His Washington Huskies teammates back in the last century used to call Nigel Burton “Mighty Mouse.”
He was listed at 5-foot-9, 180 pounds (the consensus holds that both figures were inflated), but he managed to play strong safety on a pair of Washington bowl teams.
Any mouse has to be pretty mighty to pull that off. But Burton did not just play, he led – being named captain as a senior in 1998.
His charismatic personality and leadership skills were such, in fact, that teammates speculated that he’d become a politician, or a high-level administrator.
They were right to the extent that being head coach of a college football team is a mixture of those things, and fans of the Huskies will get another look at Burton on Saturday when he leads Portland State into CenturyLink Field for a non-conference game against his alma mater.
Burton took over the Vikings in 2010, and last season rallied them to a 7-4 record and a tie for third place in the Big Sky Conference.
Asked if he could see the young Burton as a potential college coach, former teammate and fellow UW captain Brock Huard said it was an absolute possibility. “Either that or head of the NCAA,” Huard said. “It was in the way he always carried himself; he was very bright and very mature – he was absolutely wired to be in a leadership role.”
Burton went to UW after University of Pacific, in his hometown of Stockton, Calif., dropped its program. And his impact was felt immediately.
“In his first practice, he intercepted more passes than anybody in a year,” head coach Jim Lambright said in a story written about Burton at the time. “He has the ability to create big plays on defense; he is a talker, he wants to be a leader and he’s an excellent politician. He wants his opinion heard, and he does that.”
Burton earned respect with his smart and aggressive play. Huard called him “a classic overachiever who got every bit possible out of his 165 pounds.”
Those kind of players sometimes make the best coaches, because they have to learn the angles and techniques that will maximize their gifts. As Burton told an interviewer back then: “When you are this size, you can’t be passive.”
Burton got his degree from UW and tried to suffer through a job as an accountant.
“I never thought of being a football coach,” he said. “I thought those guys were nuts because they stayed in the office so long.”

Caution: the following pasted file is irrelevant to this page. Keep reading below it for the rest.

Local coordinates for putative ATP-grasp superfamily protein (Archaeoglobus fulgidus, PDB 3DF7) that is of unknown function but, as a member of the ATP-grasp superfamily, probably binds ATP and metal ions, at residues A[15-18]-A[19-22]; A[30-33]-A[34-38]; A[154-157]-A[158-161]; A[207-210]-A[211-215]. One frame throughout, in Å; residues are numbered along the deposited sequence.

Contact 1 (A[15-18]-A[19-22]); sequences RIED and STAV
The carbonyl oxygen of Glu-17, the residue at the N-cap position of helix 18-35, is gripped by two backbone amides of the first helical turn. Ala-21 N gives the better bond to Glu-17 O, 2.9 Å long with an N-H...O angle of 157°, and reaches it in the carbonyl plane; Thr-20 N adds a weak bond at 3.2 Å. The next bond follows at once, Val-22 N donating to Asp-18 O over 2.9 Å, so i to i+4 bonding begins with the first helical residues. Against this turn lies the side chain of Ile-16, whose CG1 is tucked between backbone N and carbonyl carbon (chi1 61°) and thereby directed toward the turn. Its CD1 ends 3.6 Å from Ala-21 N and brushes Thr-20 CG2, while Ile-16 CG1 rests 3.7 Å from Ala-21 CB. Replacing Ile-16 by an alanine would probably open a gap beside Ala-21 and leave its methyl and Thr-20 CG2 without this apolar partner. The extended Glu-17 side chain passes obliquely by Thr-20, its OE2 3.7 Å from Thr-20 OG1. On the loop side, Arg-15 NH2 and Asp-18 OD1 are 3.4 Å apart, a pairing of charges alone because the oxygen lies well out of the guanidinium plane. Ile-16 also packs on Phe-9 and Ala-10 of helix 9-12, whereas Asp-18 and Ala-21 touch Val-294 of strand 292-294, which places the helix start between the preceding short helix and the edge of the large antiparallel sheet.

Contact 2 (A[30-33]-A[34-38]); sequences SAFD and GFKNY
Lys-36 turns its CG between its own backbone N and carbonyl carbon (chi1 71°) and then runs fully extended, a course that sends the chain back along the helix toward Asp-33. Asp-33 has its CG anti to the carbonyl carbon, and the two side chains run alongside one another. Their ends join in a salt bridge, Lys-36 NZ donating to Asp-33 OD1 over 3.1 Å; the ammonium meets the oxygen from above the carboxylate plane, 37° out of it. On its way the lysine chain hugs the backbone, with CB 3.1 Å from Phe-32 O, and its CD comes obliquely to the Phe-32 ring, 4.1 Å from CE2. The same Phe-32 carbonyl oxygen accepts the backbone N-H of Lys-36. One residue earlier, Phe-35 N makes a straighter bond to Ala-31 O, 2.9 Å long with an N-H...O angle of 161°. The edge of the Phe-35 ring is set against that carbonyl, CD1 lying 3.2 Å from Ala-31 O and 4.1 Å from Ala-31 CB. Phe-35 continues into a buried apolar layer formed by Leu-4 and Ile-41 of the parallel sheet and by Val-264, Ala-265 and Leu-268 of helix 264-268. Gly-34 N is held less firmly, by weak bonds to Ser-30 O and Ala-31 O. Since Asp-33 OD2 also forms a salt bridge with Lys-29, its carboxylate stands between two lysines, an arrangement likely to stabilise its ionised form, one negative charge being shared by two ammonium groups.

But who can picture Mighty Mouse in a cubicle sweating over accounts receivable?
“(I) just missed being with the fellas missed the mentoring aspect that I did as a player. It took a year or two, and when I finally worked my way into coaching, (I) just fell in love with the profession and all the ways you can use the game to affect a young man’s life.”
He worked his way through assistantships at South Florida, Portland State, Oregon State and then Nevada before taking over the PSU program when Jerry Glanville resigned.
Burton made a pair of hires that brought more Huskies influence to his staff, adding former UW roommate Lester Towns as linebackers coach, and Ikaika Malloe as special teams and defensive tackles coach.
His time at UW, Burton said, shaped him as a coach but “probably more as a person.” Lambright “ has been a huge influence in my life; and he changed my life just allowing me to be there and to play there.”
As a UW alum, he praised the rebuilding job coach Steve Sarkisian has fashioned, and said they became friends as both rose as assistant coaches.
Burton’s message to his players this week has been merely to prepare as they do every week. And he has reminded them that his ties to UW have nothing to do with what happens on the field Saturday.
“This game is about them,” Burton said. “It’s not about me; I’m not planning on suiting up on Saturday. And if I do, I might give them one good play before blowing a hamstring.”
But he would no doubt give it a mighty effort before the muscle gave firstname.lastname@example.org 253-597-8440 @DaveBoling